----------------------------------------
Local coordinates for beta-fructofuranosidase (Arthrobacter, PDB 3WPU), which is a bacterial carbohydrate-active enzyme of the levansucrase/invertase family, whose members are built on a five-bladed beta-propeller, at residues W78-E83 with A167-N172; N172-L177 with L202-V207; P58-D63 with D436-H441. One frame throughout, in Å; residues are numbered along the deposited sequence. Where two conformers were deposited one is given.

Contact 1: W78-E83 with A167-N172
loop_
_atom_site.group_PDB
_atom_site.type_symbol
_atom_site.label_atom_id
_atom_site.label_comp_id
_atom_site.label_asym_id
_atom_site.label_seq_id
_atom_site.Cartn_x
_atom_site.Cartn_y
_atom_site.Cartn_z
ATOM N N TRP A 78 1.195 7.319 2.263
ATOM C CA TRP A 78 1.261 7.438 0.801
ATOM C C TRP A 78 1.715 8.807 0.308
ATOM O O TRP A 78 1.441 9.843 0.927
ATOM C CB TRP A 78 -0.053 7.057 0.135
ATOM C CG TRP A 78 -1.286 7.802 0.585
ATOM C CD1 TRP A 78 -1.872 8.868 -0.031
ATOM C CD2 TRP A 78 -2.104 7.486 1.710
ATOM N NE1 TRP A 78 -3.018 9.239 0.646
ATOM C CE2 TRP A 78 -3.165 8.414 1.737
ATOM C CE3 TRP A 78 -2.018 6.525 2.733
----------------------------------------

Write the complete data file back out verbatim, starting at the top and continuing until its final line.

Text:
Local coordinates for beta-fructofuranosidase (Arthrobacter, PDB 3WPU), which is a bacterial carbohydrate-active enzyme of the levansucrase/invertase family, whose members are built on a five-bladed beta-propeller, at residues W78-E83 with A167-N172; N172-L177 with L202-V207; P58-D63 with D436-H441. One frame throughout, in Å; residues are numbered along the deposited sequence. Where two conformers were deposited one is given.

Contact 1: W78-E83 with A167-N172
loop_
_atom_site.group_PDB
_atom_site.type_symbol
_atom_site.label_atom_id
_atom_site.label_comp_id
_atom_site.label_asym_id
_atom_site.label_seq_id
_atom_site.Cartn_x
_atom_site.Cartn_y
_atom_site.Cartn_z
ATOM N N TRP A 78 1.195 7.319 2.263
ATOM C CA TRP A 78 1.261 7.438 0.801
ATOM C C TRP A 78 1.715 8.807 0.308
ATOM O O TRP A 78 1.441 9.843 0.927
ATOM C CB TRP A 78 -0.053 7.057 0.135
ATOM C CG TRP A 78 -1.286 7.802 0.585
ATOM C CD1 TRP A 78 -1.872 8.868 -0.031
ATOM C CD2 TRP A 78 -2.104 7.486 1.710
ATOM N NE1 TRP A 78 -3.018 9.239 0.646
ATOM C CE2 TRP A 78 -3.165 8.414 1.737
ATOM C CE3 TRP A 78 -2.018 6.525 2.733